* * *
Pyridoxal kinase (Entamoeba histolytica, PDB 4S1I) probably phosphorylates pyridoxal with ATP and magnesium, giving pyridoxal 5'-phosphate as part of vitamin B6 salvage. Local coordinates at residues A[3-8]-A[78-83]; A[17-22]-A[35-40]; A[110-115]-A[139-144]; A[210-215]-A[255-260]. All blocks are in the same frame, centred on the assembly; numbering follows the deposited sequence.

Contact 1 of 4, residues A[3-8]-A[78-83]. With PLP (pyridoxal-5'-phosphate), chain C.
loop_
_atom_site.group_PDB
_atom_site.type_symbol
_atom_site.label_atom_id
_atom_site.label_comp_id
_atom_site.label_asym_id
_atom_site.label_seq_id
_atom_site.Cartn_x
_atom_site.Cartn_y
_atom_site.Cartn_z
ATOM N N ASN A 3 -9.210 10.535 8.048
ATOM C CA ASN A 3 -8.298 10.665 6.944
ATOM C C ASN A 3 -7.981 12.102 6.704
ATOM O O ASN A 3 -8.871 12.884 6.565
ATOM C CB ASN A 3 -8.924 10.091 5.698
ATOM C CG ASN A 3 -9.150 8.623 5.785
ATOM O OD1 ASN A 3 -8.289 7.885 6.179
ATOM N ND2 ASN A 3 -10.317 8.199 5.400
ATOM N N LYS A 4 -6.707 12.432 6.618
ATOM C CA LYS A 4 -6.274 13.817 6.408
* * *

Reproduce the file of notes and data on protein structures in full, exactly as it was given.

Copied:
Pyridoxal kinase (Entamoeba histolytica, PDB 4S1I) probably phosphorylates pyridoxal with ATP and magnesium, giving pyridoxal 5'-phosphate as part of vitamin B6 salvage. Local coordinates at residues A[3-8]-A[78-83]; A[17-22]-A[35-40]; A[110-115]-A[139-144]; A[210-215]-A[255-260]. All blocks are in the same frame, centred on the assembly; numbering follows the deposited sequence.

Contact 1 of 4, residues A[3-8]-A[78-83]. With PLP (pyridoxal-5'-phosphate), chain C.
loop_
_atom_site.group_PDB
_atom_site.type_symbol
_atom_site.label_atom_id
_atom_site.label_comp_id
_atom_site.label_asym_id
_atom_site.label_seq_id
_atom_site.Cartn_x
_atom_site.Cartn_y
_atom_site.Cartn_z
ATOM N N ASN A 3 -9.210 10.535 8.048
ATOM C CA ASN A 3 -8.298 10.665 6.944
ATOM C C ASN A 3 -7.981 12.102 6.704
ATOM O O ASN A 3 -8.871 12.884 6.565
ATOM C CB ASN A 3 -8.924 10.091 5.698
ATOM C CG ASN A 3 -9.150 8.623 5.785
ATOM O OD1 ASN A 3 -8.289 7.885 6.179
ATOM N ND2 ASN A 3 -10.317 8.199 5.400
ATOM N N LYS A 4 -6.707 12.432 6.618
ATOM C CA LYS A 4 -6.274 13.817 6.408